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Wednesday, 26 November 1986
Page: 3743

Mr BARRY JONES (Minister for Science and Minister Assisting the Minister for Industry, Technology and Commerce)(11.59) —in reply-I do not know that the issues that have been raised require substantial reply. The honourable member for Ryan (Mr Moore) claimed, I thought with uncharacteristic acerbity, that the bounty was just a blatant attempt to buy peace on the waterfront and to provide some incentive for unions who misbehave to extract a larger bounty allocation. I do not think he could have been serious. The ship repair industry has been of concern to the Government for some time following representations from the Australian Chamber of Shipping, the Australian ship repairers group and ship repair unions concerning the long term viability and the poor outlook facing the ship repair industry. The Minister for Industry, Technology and Commerce (Senator Button) established a working group in June 1984 to examine the industry and report on possible alternatives for assistance, rationalisation and restructuring. As the Minister pointed out in his eloquent second reading speech in the Senate-I wish you had been there to hear it, Mr Deputy Speaker-the ship repair assistance package of which this Bill is one element resulted from the Government's consideration of the working group's report.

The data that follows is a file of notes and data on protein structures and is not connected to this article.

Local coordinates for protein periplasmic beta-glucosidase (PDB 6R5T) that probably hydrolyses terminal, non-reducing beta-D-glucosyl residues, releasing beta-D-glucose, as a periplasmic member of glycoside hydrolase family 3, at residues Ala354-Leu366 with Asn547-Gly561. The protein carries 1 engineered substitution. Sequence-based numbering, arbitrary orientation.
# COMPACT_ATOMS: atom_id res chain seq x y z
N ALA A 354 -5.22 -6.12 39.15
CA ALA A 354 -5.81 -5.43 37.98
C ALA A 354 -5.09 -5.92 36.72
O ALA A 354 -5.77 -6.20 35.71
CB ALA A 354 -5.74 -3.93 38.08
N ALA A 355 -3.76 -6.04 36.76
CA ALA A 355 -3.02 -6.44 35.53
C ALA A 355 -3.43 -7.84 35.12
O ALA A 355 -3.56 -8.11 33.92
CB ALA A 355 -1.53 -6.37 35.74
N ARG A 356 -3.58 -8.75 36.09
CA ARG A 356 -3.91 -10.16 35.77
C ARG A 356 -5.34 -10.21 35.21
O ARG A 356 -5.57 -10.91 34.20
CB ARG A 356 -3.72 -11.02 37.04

The Government is well aware of the difficulties facing the ship repair industry, the significant excess capacity, and the failure of the industry to invest in contemporary technologies and to adopt efficient work practices. Fluctuations in domestic demand have not provided a stable employment environment and have acted as a disincentive in investment. The introduction of this package is designed to increase throughput and to provide that stable environment in which the industry can improve its efficiency.

As the Minister mentioned in his second reading speech, registration criteria to be specified in regulations would include codes of business and industrial relations practices. The Government considers it essential that these codes include the adoption by the industry of arrangements which facilitate improved work practices and labour flexibility measures to enable labour and capital to be deployed more efficiently with less demarcation problems.

An important precondition to the implementation of this bounty scheme has been the agreement by the relevant unions to end their ship detention campaign. Clause 11 of the Bill, which provides a unique power to suspend unilaterally the bounty should the ship repair detention campaign be recommenced, is designed to ensure that this agreement is upheld. There is certainly no incentive for unions, as the Opposition might say, to `misbehave' in order to attract larger bounty payments; indeed, quite the contrary, because any action which was deemed to be misbehaviour on the part of the unions may lead to the suspension of the bounty. The result is that, if no bounty is made payable for any repair work commenced during the period of the suspension, it is of no assistance to members of the union. It should be noted that, although cessation of the Australian Council of Trade Unions ship repair detention campaign is an important factor which has an impact on this industry's reputation as a repairer, it is only one element of a package aimed at assisting Australia's ship repair industry to become a viable technologically advanced and export oriented industry.

Question resolved in the affirmative.

Bill read a second time.